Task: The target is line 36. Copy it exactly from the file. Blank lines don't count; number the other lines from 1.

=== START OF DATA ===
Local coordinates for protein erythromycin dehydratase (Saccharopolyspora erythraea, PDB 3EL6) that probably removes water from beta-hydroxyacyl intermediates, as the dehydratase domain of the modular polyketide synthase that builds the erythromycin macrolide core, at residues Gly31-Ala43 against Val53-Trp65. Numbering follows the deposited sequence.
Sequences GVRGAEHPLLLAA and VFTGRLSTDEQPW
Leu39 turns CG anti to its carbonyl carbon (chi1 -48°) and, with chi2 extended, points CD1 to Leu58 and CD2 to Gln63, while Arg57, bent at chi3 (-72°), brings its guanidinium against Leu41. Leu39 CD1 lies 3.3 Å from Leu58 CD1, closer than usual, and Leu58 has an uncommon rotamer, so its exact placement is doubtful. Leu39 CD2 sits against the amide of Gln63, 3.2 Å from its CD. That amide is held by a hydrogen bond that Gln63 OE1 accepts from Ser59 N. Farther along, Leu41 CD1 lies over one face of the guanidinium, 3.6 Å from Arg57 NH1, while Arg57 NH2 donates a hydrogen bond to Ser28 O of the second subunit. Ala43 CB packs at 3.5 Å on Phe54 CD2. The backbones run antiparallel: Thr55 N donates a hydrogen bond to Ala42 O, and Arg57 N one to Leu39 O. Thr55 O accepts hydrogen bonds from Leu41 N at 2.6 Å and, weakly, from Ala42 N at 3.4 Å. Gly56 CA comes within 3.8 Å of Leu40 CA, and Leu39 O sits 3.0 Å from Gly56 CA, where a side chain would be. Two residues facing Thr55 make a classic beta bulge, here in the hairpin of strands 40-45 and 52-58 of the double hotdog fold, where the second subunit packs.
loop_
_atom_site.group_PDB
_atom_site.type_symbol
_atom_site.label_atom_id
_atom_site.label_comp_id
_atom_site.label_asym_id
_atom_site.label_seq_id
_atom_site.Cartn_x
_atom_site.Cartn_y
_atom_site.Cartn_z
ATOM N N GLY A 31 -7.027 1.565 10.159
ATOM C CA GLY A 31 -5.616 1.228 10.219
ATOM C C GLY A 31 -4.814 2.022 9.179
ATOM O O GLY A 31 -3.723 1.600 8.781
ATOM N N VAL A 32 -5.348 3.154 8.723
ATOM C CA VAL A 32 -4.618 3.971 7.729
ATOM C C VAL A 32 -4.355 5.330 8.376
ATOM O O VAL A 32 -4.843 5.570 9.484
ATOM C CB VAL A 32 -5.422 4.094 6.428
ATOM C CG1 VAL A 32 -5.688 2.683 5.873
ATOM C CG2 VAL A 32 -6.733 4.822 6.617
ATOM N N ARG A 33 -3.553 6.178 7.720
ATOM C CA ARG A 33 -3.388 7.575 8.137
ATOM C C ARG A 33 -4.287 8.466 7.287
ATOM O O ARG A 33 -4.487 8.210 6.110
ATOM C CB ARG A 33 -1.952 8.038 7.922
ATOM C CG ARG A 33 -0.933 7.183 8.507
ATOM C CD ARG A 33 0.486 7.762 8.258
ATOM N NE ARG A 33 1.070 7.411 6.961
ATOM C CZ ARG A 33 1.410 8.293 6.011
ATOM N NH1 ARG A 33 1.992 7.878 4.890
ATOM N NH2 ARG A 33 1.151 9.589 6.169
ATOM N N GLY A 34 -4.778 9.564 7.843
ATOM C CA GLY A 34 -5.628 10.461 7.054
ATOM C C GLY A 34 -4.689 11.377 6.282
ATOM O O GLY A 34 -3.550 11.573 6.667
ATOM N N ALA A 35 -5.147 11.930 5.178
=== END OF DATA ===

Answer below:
ATOM N N GLY A 34 -4.778 9.564 7.843